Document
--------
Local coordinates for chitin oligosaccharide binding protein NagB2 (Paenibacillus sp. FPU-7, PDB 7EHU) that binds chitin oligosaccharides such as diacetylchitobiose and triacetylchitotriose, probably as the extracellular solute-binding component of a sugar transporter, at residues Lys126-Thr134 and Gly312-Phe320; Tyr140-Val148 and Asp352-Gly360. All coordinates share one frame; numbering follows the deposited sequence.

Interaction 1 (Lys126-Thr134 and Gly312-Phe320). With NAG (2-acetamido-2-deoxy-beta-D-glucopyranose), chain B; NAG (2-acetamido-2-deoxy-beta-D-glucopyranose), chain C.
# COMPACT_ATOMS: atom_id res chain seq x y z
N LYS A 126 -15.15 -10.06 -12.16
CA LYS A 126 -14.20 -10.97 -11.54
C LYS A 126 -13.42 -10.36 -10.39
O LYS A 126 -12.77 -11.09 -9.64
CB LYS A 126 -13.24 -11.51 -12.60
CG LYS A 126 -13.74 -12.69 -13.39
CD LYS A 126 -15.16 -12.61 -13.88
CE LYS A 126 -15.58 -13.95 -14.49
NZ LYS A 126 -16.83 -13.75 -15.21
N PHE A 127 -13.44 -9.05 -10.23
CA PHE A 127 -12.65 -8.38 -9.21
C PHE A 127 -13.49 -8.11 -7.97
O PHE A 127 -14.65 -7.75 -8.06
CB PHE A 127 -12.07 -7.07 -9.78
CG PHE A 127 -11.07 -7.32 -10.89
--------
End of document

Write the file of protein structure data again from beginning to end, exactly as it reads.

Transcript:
Local coordinates for chitin oligosaccharide binding protein NagB2 (Paenibacillus sp. FPU-7, PDB 7EHU) that binds chitin oligosaccharides such as diacetylchitobiose and triacetylchitotriose, probably as the extracellular solute-binding component of a sugar transporter, at residues Lys126-Thr134 and Gly312-Phe320; Tyr140-Val148 and Asp352-Gly360. All coordinates share one frame; numbering follows the deposited sequence.

Interaction 1 (Lys126-Thr134 and Gly312-Phe320). With NAG (2-acetamido-2-deoxy-beta-D-glucopyranose), chain B; NAG (2-acetamido-2-deoxy-beta-D-glucopyranose), chain C.
# COMPACT_ATOMS: atom_id res chain seq x y z
N LYS A 126 -15.15 -10.06 -12.16
CA LYS A 126 -14.20 -10.97 -11.54
C LYS A 126 -13.42 -10.36 -10.39
O LYS A 126 -12.77 -11.09 -9.64
CB LYS A 126 -13.24 -11.51 -12.60
CG LYS A 126 -13.74 -12.69 -13.39
CD LYS A 126 -15.16 -12.61 -13.88
CE LYS A 126 -15.58 -13.95 -14.49
NZ LYS A 126 -16.83 -13.75 -15.21
N PHE A 127 -13.44 -9.05 -10.23
CA PHE A 127 -12.65 -8.38 -9.21
C PHE A 127 -13.49 -8.11 -7.97
O PHE A 127 -14.65 -7.75 -8.06
CB PHE A 127 -12.07 -7.07 -9.78
CG PHE A 127 -11.07 -7.32 -10.89